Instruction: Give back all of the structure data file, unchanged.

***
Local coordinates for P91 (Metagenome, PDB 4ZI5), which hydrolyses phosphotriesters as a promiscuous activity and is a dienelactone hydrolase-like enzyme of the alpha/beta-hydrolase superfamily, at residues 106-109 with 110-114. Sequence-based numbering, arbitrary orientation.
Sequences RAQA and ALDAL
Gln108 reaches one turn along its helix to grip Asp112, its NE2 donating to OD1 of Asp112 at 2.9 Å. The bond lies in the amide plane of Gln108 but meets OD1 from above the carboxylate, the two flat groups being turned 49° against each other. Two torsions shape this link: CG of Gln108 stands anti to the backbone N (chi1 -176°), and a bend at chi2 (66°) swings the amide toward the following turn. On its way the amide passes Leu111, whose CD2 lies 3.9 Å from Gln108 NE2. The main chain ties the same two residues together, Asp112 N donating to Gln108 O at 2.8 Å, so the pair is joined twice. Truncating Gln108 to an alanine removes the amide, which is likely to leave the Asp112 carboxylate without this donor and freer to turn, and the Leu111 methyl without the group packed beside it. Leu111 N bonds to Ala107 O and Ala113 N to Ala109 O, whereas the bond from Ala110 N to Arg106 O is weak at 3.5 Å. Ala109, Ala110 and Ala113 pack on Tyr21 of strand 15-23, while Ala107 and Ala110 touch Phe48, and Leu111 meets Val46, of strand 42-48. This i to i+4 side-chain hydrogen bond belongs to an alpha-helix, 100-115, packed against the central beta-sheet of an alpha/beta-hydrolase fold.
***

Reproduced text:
Local coordinates for P91 (Metagenome, PDB 4ZI5), which hydrolyses phosphotriesters as a promiscuous activity and is a dienelactone hydrolase-like enzyme of the alpha/beta-hydrolase superfamily, at residues 106-109 with 110-114. Sequence-based numbering, arbitrary orientation.
Sequences RAQA and ALDAL
Gln108 reaches one turn along its helix to grip Asp112, its NE2 donating to OD1 of Asp112 at 2.9 Å. The bond lies in the amide plane of Gln108 but meets OD1 from above the carboxylate, the two flat groups being turned 49° against each other. Two torsions shape this link: CG of Gln108 stands anti to the backbone N (chi1 -176°), and a bend at chi2 (66°) swings the amide toward the following turn. On its way the amide passes Leu111, whose CD2 lies 3.9 Å from Gln108 NE2. The main chain ties the same two residues together, Asp112 N donating to Gln108 O at 2.8 Å, so the pair is joined twice. Truncating Gln108 to an alanine removes the amide, which is likely to leave the Asp112 carboxylate without this donor and freer to turn, and the Leu111 methyl without the group packed beside it. Leu111 N bonds to Ala107 O and Ala113 N to Ala109 O, whereas the bond from Ala110 N to Arg106 O is weak at 3.5 Å. Ala109, Ala110 and Ala113 pack on Tyr21 of strand 15-23, while Ala107 and Ala110 touch Phe48, and Leu111 meets Val46, of strand 42-48. This i to i+4 side-chain hydrogen bond belongs to an alpha-helix, 100-115, packed against the central beta-sheet of an alpha/beta-hydrolase fold.